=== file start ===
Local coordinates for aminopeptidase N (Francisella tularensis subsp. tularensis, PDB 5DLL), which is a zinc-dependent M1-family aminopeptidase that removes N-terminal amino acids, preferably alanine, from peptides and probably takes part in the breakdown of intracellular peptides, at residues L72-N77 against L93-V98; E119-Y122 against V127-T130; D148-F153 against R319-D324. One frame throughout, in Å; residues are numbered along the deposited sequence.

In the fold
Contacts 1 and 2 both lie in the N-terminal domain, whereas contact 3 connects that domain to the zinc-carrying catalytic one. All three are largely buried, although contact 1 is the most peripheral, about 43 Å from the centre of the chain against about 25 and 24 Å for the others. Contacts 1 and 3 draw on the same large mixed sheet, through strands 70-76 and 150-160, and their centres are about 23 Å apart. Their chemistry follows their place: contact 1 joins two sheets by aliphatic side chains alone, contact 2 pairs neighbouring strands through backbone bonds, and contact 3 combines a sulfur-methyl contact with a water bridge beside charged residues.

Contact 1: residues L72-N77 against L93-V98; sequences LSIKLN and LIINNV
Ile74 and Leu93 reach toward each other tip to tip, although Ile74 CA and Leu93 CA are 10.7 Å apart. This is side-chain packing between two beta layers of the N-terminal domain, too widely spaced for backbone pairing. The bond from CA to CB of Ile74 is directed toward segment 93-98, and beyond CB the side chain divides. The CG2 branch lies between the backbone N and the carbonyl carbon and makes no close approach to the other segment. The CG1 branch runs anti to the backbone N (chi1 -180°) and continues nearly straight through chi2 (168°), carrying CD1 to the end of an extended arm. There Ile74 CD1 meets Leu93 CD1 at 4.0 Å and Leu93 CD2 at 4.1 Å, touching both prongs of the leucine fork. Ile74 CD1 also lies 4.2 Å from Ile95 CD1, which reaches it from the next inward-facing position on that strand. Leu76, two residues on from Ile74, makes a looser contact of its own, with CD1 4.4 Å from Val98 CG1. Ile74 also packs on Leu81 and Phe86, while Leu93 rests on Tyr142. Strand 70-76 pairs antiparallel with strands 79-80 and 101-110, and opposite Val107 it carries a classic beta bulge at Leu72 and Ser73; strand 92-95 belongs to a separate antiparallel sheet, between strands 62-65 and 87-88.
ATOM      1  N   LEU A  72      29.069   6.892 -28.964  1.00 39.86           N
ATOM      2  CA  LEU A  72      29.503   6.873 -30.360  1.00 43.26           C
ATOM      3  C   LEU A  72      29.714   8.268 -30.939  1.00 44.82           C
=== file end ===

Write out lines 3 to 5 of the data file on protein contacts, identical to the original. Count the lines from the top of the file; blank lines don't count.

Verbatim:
Contacts 1 and 2 both lie in the N-terminal domain, whereas contact 3 connects that domain to the zinc-carrying catalytic one. All three are largely buried, although contact 1 is the most peripheral, about 43 Å from the centre of the chain against about 25 and 24 Å for the others. Contacts 1 and 3 draw on the same large mixed sheet, through strands 70-76 and 150-160, and their centres are about 23 Å apart. Their chemistry follows their place: contact 1 joins two sheets by aliphatic side chains alone, contact 2 pairs neighbouring strands through backbone bonds, and contact 3 combines a sulfur-methyl contact with a water bridge beside charged residues.

Contact 1: residues L72-N77 against L93-V98; sequences LSIKLN and LIINNV
Ile74 and Leu93 reach toward each other tip to tip, although Ile74 CA and Leu93 CA are 10.7 Å apart. This is side-chain packing between two beta layers of the N-terminal domain, too widely spaced for backbone pairing. The bond from CA to CB of Ile74 is directed toward segment 93-98, and beyond CB the side chain divides. The CG2 branch lies between the backbone N and the carbonyl carbon and makes no close approach to the other segment. The CG1 branch runs anti to the backbone N (chi1 -180°) and continues nearly straight through chi2 (168°), carrying CD1 to the end of an extended arm. There Ile74 CD1 meets Leu93 CD1 at 4.0 Å and Leu93 CD2 at 4.1 Å, touching both prongs of the leucine fork. Ile74 CD1 also lies 4.2 Å from Ile95 CD1, which reaches it from the next inward-facing position on that strand. Leu76, two residues on from Ile74, makes a looser contact of its own, with CD1 4.4 Å from Val98 CG1. Ile74 also packs on Leu81 and Phe86, while Leu93 rests on Tyr142. Strand 70-76 pairs antiparallel with strands 79-80 and 101-110, and opposite Val107 it carries a classic beta bulge at Leu72 and Ser73; strand 92-95 belongs to a separate antiparallel sheet, between strands 62-65 and 87-88.